Shonda Rhimes and ‘Shondaland’

If you’ve watched any incredibly successful or over-hyped shows lately, chances are the masterminds behind it all are Shonda Rhimes. Nominated by Time in 2007, 2013 and 2021 as one of the 100 most influential people in the world, his prolific career in the industry continues to flourish.

How to get away with murder (2014-20) // Photo by ABC, courtesy of IMDB

best known for Grey’s Anatomy (2005-)Scandal (2012-8)How to get away with murder (2014-20)The catch (2016), Invent Anna (2020) and a passage to produce Bridgerton (2020-), his media empire, aptly named “Shondaland”, is frequently recognized by award academies and receives overwhelmingly positive public reception.

Its monopoly over the American television industry is quite magnificent. Especially since, more often than not, his shows center black female characters who absolutely lead him into male-dominated areas.

Take How to get away with murder, where we see the ineffable Viola Davis teaching a group of aspiring law students, you guessed it, how to get away with murder, after getting entangled in a very real murder. Or Scandalwhere Olivia Pope (Kerry Washington), the president’s former media consultant, sets up her own management company and faces off against male naysayers and dark forces trying to tear down her business.

Scandal (2012-8) // Photo by ABC, courtesy of IMDB

Rhimes also joined Planned Parenthood’s national board of directors in 2017 and is co-chair of When We All Vote, extending her good deeds for the cinematic universe to the real world as well. The women of Rhimes are ambitious, they’re smart, they’re ruthless, they’re mean, they’re everything we’ve been taught not to be – in short, they’re strong characters. And it takes one to know one.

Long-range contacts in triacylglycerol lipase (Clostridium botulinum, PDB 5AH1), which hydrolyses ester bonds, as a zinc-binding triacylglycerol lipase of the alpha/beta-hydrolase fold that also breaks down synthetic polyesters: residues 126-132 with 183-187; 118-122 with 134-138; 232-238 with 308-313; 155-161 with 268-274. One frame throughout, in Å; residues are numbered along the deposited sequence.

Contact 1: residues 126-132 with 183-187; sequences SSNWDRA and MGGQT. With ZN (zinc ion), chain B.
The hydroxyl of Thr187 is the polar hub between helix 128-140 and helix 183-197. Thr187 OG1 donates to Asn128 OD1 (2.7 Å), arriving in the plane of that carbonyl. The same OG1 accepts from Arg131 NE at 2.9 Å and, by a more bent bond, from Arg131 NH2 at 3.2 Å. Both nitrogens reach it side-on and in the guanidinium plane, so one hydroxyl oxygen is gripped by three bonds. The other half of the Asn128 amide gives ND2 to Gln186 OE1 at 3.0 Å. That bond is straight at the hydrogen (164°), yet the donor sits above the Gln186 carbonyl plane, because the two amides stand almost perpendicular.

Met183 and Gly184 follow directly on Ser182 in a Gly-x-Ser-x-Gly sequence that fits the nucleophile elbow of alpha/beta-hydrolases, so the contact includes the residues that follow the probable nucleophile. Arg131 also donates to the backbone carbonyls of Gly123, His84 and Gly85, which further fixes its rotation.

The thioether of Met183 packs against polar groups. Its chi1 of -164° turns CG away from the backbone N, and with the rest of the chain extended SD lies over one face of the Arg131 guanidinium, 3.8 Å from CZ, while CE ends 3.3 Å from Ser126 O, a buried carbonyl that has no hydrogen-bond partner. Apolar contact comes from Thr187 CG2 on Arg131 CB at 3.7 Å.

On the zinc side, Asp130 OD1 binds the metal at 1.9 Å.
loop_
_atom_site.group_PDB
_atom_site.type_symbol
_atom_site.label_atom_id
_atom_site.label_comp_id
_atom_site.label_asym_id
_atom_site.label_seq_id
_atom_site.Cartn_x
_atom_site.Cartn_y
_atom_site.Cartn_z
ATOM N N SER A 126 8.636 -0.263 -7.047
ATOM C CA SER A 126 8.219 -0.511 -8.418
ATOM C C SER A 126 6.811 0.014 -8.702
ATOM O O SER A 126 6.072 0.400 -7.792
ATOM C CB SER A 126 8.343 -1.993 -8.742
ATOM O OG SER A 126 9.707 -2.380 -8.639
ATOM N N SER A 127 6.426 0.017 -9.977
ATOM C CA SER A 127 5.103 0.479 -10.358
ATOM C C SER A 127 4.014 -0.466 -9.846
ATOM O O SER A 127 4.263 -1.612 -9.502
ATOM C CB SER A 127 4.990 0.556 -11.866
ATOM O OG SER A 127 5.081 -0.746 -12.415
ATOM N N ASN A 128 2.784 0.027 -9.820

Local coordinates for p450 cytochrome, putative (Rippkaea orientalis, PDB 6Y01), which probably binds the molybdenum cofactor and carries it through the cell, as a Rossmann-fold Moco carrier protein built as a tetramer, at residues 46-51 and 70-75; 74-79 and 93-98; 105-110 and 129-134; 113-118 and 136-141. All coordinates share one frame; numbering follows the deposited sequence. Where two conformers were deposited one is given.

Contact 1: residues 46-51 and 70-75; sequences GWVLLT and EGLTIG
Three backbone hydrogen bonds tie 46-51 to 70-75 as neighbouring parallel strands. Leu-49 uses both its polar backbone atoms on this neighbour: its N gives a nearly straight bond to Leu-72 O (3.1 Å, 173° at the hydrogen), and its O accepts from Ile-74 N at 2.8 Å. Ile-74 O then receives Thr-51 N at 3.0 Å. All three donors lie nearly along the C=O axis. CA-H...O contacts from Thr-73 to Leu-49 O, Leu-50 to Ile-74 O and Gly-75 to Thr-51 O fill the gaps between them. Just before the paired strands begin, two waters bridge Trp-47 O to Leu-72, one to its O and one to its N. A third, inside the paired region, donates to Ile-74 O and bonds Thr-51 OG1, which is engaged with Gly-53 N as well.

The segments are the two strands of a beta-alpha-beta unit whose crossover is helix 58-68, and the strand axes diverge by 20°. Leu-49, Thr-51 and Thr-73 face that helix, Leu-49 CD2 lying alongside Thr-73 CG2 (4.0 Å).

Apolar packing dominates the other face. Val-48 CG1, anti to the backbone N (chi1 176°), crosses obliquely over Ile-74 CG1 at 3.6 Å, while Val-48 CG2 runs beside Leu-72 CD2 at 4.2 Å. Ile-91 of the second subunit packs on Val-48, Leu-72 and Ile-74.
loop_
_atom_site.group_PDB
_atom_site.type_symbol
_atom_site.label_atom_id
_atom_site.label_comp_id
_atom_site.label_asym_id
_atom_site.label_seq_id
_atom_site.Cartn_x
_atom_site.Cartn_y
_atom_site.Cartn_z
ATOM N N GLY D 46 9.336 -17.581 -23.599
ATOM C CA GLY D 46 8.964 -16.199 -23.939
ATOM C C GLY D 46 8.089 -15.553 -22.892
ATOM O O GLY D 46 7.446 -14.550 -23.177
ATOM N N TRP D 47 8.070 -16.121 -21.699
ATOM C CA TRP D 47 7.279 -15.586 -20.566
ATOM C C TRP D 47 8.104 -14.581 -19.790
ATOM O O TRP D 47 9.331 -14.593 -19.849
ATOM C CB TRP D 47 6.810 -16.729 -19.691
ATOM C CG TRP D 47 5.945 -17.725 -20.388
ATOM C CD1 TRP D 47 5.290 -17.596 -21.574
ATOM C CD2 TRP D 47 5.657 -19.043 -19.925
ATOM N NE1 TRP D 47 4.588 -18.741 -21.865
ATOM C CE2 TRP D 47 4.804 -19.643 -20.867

The women behind Ma Rainey’s Black Bottom (2020)

Inspired by the career of influential blues singer Ma Rainey and based on the 1982 piece of the same name, Ma Rainey’s Black Bottom stars Viola Davis and the late great Chadwick Boseman in a dramatization of an explosive recording studio session in 1920s Chicago.

Ma Rainey’s Black Bottom (2020) // Photo by Netflix, courtesy of IMDB

However, these are the achievements of black women behind the screen that makes its prices so important. By winning the Oscar at the 93rd Annual Awards, Mia Neal and Jamika Wilson made history as the first black women to win in the best hair and makeup category. In his acceptance speech, Neal said:

“I want to say thank you to all of our ancestors who worked, were denied, but never gave up. I’m also here as Jamika Wilson, and I’m breaking that glass ceiling with so much excitement for the future. I can imagine black trans women standing here, and Asian sisters, our Latino sisters, and Indigenous women. I know that one day it won’t be unusual or groundbreaking. It’ll just be normal.

In a ceremony usually dominated by white, male (and sometimes female) directors, producers and screenwriters, the victory is a testament to the innovative work of black female creators who are actively shaping the future of cinema and challenging the homogeneity of systems of rewards.

Featured Image: Photo by Netflix, courtesy of IMDB

What is your favorite example of black female excellence in the world of film and television?